Guest DJ: Decoding Debussy With Pierre-Laurent Aimard
In the western suburbs of Paris 150 years ago today, a boy was born to an unassuming couple, proprietors of a china shop who had no great taste for music. But that little boy felt otherwise, and grew up to write music of bold color, timbre and harmonic daring.
Claude Debussy ignored the old rules about how to write music and in the process created a brave new world of sonic possibilities.
To mark the Debussy sesquicentennial, French pianist Pierre-Laurent Aimard stopped by to spin a few of his favorite Debussy recordings. The 54-year-old pianist knows a few things about adventurous music himself. At age 19, Pierre Boulez chose him as the first solo pianist in the Ensemble Intercontemporain, a group devoted to avant-garde music. A year later, Aimard performed the demanding solo part in Olivier Messiaen's Turangalila Symphony with the Chicago Symphony Orchestra. These days, his repertoire ranges widely from contemporary music back to J.S. Bach.
Some of Aimard's very first musical memories are of being "overwhelmed" at hearing Debussy's music. For Aimard, Debussy is still radical and his veiled, complex music has "a troubling dimension."
"We don't always know exactly what it is about," Amaird says, "because things are mixed, and they are not also completely clearly said. They remain hidden."
Aimard has made a case for Debussy in this anniversary year by playing a lot of the composer's music. His new recording of Debussy's Preludes will be released in October; in November Aimard plays them at Carnegie Hall.
'De fleurs' (sung by Susan Graham)
I've chosen this piece not because it's one of my favorite songs by Debussy. I prefer when he's more adventurous in his harmonic language. But what I've found very significant is that in in this case is that he has written the poetry. And one can feel first of all how musical his French language is, and second of all how [much] culture he had in terms of visual arts, in terms of literature and poetry.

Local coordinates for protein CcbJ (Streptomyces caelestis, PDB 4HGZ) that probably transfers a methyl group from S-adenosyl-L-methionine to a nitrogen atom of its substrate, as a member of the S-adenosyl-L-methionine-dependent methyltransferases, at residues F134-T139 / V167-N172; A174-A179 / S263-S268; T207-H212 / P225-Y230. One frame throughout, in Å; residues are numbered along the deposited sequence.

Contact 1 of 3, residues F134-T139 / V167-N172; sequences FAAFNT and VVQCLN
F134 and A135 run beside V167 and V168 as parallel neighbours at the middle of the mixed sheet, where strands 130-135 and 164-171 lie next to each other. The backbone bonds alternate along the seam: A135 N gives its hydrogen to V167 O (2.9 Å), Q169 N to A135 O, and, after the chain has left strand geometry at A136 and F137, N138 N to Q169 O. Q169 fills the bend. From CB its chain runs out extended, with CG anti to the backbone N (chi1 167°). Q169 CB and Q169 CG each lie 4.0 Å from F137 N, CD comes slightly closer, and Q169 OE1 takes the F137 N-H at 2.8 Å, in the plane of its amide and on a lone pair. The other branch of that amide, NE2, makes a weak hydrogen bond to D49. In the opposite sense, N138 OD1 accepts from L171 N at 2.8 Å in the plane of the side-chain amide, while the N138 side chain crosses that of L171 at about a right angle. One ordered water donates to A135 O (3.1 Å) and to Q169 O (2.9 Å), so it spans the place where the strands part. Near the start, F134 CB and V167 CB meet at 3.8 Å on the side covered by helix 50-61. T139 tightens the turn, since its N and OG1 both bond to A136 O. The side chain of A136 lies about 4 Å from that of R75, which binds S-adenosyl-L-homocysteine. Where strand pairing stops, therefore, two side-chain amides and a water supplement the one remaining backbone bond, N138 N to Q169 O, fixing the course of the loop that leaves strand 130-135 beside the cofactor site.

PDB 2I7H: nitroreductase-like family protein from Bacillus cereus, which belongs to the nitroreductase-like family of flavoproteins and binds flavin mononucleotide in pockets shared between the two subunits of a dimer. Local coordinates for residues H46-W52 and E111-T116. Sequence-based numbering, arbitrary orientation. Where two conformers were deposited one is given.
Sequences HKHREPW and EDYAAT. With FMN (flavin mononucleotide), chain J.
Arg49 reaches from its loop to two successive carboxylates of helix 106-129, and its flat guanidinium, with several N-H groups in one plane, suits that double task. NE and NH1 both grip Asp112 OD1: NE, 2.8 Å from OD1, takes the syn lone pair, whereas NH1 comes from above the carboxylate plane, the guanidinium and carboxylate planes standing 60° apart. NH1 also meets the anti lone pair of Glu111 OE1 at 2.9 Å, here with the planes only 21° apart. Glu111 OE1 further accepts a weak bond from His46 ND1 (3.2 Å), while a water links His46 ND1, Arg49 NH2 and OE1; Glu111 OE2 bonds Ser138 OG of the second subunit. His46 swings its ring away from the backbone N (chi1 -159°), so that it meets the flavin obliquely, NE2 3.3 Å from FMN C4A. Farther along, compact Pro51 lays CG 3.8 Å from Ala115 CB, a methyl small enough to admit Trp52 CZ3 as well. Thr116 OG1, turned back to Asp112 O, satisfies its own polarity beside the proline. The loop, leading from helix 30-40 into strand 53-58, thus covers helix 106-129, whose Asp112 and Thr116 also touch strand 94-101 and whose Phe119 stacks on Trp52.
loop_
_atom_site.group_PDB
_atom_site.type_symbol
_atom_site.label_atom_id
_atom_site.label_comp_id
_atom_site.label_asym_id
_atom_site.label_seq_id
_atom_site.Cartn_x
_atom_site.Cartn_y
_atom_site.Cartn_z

Pelléas et Mélisande: Act 3, finale scene
I've chosen this scene because it is a very disturbing one that shows a lot about Debussy. This is the scene when the child, Yniold, will be carried by Golaud to look at Mélisande's window. And Golaud, who is jealous, feels already that Mélisande is in love with Pelléas. We'll discover what Yniold sees in Mélisande's room. At the end of the scene, Yniold doesn't say anything. He says, "No, I am too afraid, I am too afraid." And this fact, not to say something, tells much more about what happens in the entire drama than the reality.
Préludes, Book I: 'The Sounds and Fragrances Swirl Through the Evening Air'
In this Prelude written on poetry by Baudelaire he writes music with incredibly rich sonorities, very sensual, and presents an extreme complexity of colors. He creates a very particular form that is not directional, like a traditional piece, but that is always coming back to what it was.
Préludes, Book I: 'Footprints in the Snow'
It speaks to us about Debussy's depth and hopelessness. We see very often Debussy as somebody who writes nice, a little superficial, pleasing music. And this is so wrong. This was a man that suffered a lot and has got his own way to write very deep music — a kind of sensual depth. There are some pieces by Debussy that are as deep as the deepest music ever composed, and this is one of them.
If the song that Susan Graham sang magnificently (above) was a little Debussy in the French tradition, with Jeux we have Debussy in complete modernity, in which we can't find any more rules in terms of orchestration, of form, of harmony, of music-making. This music is as no music has been until then and opening the doors for a new era. It's very hard to describe it, because Debussy is like that. You can't catch it, really.